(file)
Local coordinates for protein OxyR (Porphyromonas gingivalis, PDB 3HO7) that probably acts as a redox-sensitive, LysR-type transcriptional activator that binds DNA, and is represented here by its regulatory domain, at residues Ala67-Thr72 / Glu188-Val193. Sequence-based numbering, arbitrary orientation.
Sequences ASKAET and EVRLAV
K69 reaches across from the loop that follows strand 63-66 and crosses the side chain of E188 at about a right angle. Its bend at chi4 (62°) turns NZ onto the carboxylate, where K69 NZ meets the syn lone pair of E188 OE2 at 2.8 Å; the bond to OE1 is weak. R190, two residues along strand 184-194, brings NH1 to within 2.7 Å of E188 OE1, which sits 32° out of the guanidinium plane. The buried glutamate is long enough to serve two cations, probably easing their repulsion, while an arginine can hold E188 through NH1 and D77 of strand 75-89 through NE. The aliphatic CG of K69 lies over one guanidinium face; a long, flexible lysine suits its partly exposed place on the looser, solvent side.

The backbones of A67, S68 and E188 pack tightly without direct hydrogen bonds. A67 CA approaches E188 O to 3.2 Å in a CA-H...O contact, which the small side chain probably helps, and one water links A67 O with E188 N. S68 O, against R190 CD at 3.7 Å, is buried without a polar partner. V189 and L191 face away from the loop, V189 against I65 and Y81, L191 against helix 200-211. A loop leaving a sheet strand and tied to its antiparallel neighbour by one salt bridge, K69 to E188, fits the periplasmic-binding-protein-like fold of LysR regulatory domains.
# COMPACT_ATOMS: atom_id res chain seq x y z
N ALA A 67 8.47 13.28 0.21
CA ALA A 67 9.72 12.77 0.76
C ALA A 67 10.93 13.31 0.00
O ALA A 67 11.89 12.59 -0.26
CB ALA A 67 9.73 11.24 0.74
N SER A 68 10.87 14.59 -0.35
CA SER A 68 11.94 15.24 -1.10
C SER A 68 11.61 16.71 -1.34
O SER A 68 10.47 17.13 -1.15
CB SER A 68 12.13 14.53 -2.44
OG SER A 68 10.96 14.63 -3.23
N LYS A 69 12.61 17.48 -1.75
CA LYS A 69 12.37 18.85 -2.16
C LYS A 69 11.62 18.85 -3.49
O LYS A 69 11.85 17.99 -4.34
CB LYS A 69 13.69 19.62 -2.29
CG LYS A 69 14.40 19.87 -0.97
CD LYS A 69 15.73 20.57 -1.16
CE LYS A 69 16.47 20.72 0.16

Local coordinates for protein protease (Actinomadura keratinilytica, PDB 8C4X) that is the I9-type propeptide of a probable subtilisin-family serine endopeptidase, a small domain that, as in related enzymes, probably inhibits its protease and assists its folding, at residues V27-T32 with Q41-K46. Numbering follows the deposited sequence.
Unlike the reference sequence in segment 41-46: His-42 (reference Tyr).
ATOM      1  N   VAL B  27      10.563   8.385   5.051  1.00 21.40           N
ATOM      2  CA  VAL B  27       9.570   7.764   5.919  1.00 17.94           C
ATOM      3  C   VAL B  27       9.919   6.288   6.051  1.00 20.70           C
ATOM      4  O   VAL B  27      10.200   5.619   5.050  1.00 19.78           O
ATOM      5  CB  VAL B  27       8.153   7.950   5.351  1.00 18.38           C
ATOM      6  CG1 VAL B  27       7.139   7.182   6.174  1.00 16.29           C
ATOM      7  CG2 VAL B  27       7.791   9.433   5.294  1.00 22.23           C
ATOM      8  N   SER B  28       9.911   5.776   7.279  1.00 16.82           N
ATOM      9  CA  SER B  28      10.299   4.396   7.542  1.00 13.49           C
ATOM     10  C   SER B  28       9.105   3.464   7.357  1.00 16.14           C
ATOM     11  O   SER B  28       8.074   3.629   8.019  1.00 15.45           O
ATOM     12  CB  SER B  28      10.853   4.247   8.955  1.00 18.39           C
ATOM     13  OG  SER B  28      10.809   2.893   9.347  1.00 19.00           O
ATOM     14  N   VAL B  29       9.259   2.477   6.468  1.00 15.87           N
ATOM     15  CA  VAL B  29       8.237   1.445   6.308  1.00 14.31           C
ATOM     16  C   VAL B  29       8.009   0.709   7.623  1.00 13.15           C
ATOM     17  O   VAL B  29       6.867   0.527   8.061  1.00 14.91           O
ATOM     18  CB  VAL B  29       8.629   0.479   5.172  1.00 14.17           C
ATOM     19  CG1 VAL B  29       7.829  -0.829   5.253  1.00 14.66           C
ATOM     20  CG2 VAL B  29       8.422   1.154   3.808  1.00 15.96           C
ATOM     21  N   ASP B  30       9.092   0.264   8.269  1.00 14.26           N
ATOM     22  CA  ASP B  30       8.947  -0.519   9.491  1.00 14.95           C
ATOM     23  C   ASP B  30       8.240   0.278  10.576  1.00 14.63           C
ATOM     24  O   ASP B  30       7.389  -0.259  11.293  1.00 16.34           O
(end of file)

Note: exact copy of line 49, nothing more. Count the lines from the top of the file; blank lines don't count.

ATOM     23  C   ASP B  30       8.240   0.278  10.576  1.00 14.63           C